How Can We Create A Change Election in 2006?
by Chris Bowers, Mon Feb 20, 2006 at 12:32:10 PM EST
This is a big and important question that we need to try and develop an answer for. Using a wide selection of my post-2004 election writings, I have placed my rundown of the most common ideas in the extended entry. In the comments, I would like to hear your ideas (and so would quite a few other powerful netroots progressives).
I am going to post one idea above the fold because, unlike everything else I discuss, it is based upon something I have never posted on in the past:
1. Clearly differentiating ourselves from Republicans. I'm all for this idea and for its sibling, "moving to the left." I actually believe that it is absolutely necessary in order to create a change election. After all, how can there be a big change if the electorate doesn't think that a big change is possible?
The problem with this is, I think it has already happened in the mind of the electorate. Long term NES data shows that more than any time since the start of public polling, the country believes there is in fact a clear difference between the two parties (see here), and that it matters which party wins any given election (see here and here).
Conclusion: If voters believe now, more than at any other time in history, that there are important differences between the two parties, and that it matter which party wins any given election, then maybe clear differentiation isn't the Holy Grail many have long thought it was. I still think it is good that it happened, because I'm not sure how a change election would be possible otherwise. But I don't think we need to do something in 2006 that already appears to have been accomplished in the mind of the electorate.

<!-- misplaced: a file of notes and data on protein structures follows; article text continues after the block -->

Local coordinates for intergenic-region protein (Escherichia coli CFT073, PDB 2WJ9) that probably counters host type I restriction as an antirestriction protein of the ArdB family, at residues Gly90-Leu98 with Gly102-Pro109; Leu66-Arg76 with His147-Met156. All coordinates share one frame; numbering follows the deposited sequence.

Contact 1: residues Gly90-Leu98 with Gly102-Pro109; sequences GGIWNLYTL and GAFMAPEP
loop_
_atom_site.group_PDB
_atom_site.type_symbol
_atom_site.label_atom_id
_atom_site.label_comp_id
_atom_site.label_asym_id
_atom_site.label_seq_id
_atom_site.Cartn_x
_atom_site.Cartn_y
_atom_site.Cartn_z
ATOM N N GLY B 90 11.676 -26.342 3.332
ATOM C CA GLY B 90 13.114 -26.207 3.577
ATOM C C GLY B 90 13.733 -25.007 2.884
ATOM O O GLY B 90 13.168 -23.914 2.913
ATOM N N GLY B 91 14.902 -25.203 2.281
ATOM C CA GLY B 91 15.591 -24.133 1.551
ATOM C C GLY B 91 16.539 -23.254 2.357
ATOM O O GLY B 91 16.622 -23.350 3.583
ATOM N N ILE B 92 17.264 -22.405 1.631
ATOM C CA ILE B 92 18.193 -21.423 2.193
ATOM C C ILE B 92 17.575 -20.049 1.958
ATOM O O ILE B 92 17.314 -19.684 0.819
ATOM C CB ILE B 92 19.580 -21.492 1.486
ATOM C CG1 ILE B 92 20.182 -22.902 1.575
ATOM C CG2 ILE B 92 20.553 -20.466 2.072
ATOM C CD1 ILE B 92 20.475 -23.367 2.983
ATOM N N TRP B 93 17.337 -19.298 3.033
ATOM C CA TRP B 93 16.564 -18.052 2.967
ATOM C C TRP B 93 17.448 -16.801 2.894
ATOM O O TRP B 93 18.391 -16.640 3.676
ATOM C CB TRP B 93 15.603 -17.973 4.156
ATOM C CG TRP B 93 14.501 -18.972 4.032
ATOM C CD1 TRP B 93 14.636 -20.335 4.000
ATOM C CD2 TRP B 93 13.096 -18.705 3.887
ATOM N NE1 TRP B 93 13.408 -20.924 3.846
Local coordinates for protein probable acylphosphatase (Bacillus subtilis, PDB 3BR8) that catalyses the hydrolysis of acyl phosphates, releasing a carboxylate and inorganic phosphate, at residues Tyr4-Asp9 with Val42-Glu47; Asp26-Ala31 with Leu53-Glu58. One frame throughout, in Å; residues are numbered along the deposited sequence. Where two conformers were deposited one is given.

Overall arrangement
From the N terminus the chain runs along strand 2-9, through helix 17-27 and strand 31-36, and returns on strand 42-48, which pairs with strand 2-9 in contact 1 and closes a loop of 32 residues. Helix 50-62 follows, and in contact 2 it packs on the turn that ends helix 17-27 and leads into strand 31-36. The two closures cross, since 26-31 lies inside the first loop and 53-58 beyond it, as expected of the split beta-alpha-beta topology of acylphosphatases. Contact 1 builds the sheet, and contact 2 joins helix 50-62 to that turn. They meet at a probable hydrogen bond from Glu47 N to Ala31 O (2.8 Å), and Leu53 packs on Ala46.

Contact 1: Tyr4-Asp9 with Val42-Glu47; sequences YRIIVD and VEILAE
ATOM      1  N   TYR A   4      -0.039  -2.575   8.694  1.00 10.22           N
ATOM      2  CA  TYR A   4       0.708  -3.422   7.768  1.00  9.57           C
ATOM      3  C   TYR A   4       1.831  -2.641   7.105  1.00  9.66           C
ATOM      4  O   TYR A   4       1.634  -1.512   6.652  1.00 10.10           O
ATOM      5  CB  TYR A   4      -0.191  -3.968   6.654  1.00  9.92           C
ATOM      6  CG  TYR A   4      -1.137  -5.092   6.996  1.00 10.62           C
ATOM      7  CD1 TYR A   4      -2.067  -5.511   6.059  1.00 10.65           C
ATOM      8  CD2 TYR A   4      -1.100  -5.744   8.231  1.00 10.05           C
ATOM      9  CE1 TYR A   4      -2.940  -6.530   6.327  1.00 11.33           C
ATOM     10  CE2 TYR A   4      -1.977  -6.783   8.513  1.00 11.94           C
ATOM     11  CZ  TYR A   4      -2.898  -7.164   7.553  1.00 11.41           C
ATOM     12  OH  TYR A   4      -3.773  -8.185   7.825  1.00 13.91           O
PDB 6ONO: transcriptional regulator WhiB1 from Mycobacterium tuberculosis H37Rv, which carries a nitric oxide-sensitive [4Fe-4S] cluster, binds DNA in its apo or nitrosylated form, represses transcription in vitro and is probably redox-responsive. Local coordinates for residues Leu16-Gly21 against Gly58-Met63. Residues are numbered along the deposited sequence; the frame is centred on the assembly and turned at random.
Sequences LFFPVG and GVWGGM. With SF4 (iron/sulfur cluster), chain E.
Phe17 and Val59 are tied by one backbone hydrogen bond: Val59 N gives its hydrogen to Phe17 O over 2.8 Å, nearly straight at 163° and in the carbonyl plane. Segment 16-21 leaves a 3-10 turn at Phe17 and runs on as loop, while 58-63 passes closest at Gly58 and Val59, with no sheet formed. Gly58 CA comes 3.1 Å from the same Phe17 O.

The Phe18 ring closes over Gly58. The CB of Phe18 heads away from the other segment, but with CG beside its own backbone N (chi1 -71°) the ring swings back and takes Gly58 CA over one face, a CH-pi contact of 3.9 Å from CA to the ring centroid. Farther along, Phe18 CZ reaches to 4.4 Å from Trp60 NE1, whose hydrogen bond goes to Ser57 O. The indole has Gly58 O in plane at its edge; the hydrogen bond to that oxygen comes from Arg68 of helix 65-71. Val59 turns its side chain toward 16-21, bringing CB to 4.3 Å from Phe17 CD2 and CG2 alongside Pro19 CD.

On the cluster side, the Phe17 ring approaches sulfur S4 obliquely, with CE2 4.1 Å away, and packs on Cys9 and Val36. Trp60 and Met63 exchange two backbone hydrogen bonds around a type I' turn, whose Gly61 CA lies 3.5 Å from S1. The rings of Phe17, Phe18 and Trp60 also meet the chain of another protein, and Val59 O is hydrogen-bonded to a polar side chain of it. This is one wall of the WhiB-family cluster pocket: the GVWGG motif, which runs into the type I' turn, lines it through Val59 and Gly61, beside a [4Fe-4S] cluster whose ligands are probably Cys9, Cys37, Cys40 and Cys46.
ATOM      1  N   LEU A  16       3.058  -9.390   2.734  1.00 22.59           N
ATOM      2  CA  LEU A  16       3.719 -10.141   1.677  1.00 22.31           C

In the extended entry I consider several other ideas, including talking more about values, the "Culture of Corruption" frame, the 50-state strategy, running on national security, running on any issue besides national security, pointing out that Republican control congress and moving to the right / center.
Conclusion: To pass up appealing to the fastest growing demographic in the nation and in our coalition in order to appeal to a shrinking group whose values are truly antithetical to progressivism itself, count me as someone who doesn't see that long term "change" potential though "talking values."
3. Culture of Corruption. Back in late 2004, I wrote a piece that argued that largest, and most heavily swinging, demographic in the country was primarily non-ideological, mostly interested in good government, and always interested in "reform." Given that I still believe this, I really like the "culture of corruption" frame. It is a good government frame, an outsider frame, and a reformer frame. It could really appeal to this swing group. I also still believe that the big Republican success in 1994 was swinging the Perot vote away from Dems and heavily in their favor.
Conclusion: "Culture of Corruption" could swing the Perot vote back our way, and as such I give it a big "thumbs up" when it comes to creating a change election.